Hospital loses bid to seal CEO’s pay _lowres

CEO Bill Davis of Slidell Memorial Hospital

A state district judge in Baton Rouge has rejected a bid by Slidell Memorial Hospital to keep CEO Bill Davis’ pay confidential, permitting the legislative auditor to disclose the $462,821 salary and benefits package as part of the hospital’s annual audit.

The hospital had sought to block the release, arguing that the information should be kept confidential to prevent private competitors from gaining a leg up by knowing what Davis is paid.

But 19th Judicial District Judge Janice Clark disagreed, and Legislative Auditor Daryl Purpera issued the full, unredacted hospital audit Thursday.

Clark agreed with attorneys who argued that a new state law, Act 706, did not permit the hospital to shield Davis’ pay from public release. Clark first ruled in Purpera’s favor in August, but hospital attorneys had asked for a stay of judgment while they appealed. On Thursday, Clark denied the stay. The appeal will go forward.

In 2014, Davis earned $381,727 in salary, $16,341 in insurance benefits, $10,400 in retirement benefits and $54,353 in other benefits.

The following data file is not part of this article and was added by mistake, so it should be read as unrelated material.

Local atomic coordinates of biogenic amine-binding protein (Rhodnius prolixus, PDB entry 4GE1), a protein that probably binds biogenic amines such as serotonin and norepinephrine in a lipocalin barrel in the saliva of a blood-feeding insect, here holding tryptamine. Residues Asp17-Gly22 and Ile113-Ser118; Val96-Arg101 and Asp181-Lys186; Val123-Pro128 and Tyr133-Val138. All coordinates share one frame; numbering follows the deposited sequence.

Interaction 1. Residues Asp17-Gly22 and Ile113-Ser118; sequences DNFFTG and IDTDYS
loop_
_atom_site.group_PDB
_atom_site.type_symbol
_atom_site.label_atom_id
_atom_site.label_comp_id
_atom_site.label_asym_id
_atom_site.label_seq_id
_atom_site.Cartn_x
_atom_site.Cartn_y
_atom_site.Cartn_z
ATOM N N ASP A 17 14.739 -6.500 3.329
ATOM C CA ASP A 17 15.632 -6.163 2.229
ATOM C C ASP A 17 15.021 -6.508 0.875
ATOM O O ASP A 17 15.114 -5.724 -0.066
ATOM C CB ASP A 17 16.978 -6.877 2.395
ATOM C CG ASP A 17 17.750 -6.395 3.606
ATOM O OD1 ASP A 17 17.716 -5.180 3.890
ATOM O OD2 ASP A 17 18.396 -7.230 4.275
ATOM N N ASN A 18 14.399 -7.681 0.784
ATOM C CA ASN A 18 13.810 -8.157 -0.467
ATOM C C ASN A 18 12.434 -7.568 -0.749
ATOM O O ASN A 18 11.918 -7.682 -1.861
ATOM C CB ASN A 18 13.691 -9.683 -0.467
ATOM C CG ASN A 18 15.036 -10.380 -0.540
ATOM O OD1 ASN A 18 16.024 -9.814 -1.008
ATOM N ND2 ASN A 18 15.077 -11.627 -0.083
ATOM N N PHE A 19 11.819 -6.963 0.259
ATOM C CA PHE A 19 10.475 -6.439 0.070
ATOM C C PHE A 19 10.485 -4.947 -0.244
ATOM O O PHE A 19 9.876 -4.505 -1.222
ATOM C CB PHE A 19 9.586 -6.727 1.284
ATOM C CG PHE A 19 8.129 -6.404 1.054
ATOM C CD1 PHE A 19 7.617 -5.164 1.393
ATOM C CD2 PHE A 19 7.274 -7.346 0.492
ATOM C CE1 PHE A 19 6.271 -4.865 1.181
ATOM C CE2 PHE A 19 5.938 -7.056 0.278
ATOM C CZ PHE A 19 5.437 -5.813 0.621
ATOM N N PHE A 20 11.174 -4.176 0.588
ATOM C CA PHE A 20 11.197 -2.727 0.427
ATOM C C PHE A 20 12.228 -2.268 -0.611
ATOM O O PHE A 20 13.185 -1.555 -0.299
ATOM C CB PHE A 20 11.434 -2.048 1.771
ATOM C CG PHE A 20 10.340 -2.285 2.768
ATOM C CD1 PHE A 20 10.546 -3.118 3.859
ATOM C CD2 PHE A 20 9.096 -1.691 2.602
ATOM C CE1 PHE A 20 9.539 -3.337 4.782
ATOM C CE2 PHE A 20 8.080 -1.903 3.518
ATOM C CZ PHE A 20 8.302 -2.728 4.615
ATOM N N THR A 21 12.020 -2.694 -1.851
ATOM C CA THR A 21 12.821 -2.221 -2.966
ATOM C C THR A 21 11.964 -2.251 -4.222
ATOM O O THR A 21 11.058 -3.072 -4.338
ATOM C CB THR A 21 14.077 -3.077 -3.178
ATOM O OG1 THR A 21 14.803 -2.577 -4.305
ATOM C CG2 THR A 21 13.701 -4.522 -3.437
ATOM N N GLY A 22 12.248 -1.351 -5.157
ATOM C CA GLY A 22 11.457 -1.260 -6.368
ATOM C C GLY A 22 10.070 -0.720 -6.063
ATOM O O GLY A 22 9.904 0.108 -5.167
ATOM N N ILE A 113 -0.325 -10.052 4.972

Hospital officials submitted that information to Purpera’s office in June as required, Board Chairman David Mannella said. But they asked that he not release the salary information. When he refused, Slidell Memorial sued.

“If our competitors know what Bill Davis is paid, that gives them a great advantage in recruitment,” Mannella said.

The hospital argued that an earlier state law, the Enhanced Ability to Compete act, allowed it to shield Davis’ compensation because of the competitive pressures faced by hospital service districts. Passed in 1984, the law gives those districts the right to keep “strategic” information confidential.

But once Act 706 was passed last year, many hospitals worried that information might no longer be protected, Mannella said.

During the hearing before Clark, attorneys were able to show that when the act was being considered in the Legislature, an exemption for hospital service districts was rejected.

SMH is governed by a nine-member commission, of which seven members are appointed by area legislators.

Purpera hailed the decision.

“Our job here at the Legislative Auditor’s Office is not only to collect the information,” he said, “but to make it available to the public who is paying to run these hospitals.”

Follow Faimon A. Roberts III on Twitter, @faimon.